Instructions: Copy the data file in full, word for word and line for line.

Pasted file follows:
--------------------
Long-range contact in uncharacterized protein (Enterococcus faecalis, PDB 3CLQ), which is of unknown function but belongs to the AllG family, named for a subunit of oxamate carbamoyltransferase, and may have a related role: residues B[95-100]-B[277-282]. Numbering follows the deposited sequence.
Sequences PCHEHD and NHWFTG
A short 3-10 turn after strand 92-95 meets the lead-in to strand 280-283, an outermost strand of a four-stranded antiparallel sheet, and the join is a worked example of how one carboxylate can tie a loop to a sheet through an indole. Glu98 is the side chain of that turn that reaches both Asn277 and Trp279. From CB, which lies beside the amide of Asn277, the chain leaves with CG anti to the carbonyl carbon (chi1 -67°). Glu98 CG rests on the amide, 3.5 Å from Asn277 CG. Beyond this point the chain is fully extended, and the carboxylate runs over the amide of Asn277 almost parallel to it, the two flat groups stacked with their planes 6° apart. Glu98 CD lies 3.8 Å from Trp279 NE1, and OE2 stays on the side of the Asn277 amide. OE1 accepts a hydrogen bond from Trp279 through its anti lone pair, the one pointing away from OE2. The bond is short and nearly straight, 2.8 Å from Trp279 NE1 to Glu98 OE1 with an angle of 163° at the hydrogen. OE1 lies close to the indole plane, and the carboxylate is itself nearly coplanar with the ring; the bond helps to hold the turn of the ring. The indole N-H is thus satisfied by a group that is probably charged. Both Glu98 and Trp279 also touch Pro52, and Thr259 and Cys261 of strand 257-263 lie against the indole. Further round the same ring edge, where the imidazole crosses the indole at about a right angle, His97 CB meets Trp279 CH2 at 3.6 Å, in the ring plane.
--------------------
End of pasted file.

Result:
Long-range contact in uncharacterized protein (Enterococcus faecalis, PDB 3CLQ), which is of unknown function but belongs to the AllG family, named for a subunit of oxamate carbamoyltransferase, and may have a related role: residues B[95-100]-B[277-282]. Numbering follows the deposited sequence.
Sequences PCHEHD and NHWFTG
A short 3-10 turn after strand 92-95 meets the lead-in to strand 280-283, an outermost strand of a four-stranded antiparallel sheet, and the join is a worked example of how one carboxylate can tie a loop to a sheet through an indole. Glu98 is the side chain of that turn that reaches both Asn277 and Trp279. From CB, which lies beside the amide of Asn277, the chain leaves with CG anti to the carbonyl carbon (chi1 -67°). Glu98 CG rests on the amide, 3.5 Å from Asn277 CG. Beyond this point the chain is fully extended, and the carboxylate runs over the amide of Asn277 almost parallel to it, the two flat groups stacked with their planes 6° apart. Glu98 CD lies 3.8 Å from Trp279 NE1, and OE2 stays on the side of the Asn277 amide. OE1 accepts a hydrogen bond from Trp279 through its anti lone pair, the one pointing away from OE2. The bond is short and nearly straight, 2.8 Å from Trp279 NE1 to Glu98 OE1 with an angle of 163° at the hydrogen. OE1 lies close to the indole plane, and the carboxylate is itself nearly coplanar with the ring; the bond helps to hold the turn of the ring. The indole N-H is thus satisfied by a group that is probably charged. Both Glu98 and Trp279 also touch Pro52, and Thr259 and Cys261 of strand 257-263 lie against the indole. Further round the same ring edge, where the imidazole crosses the indole at about a right angle, His97 CB meets Trp279 CH2 at 3.6 Å, in the ring plane.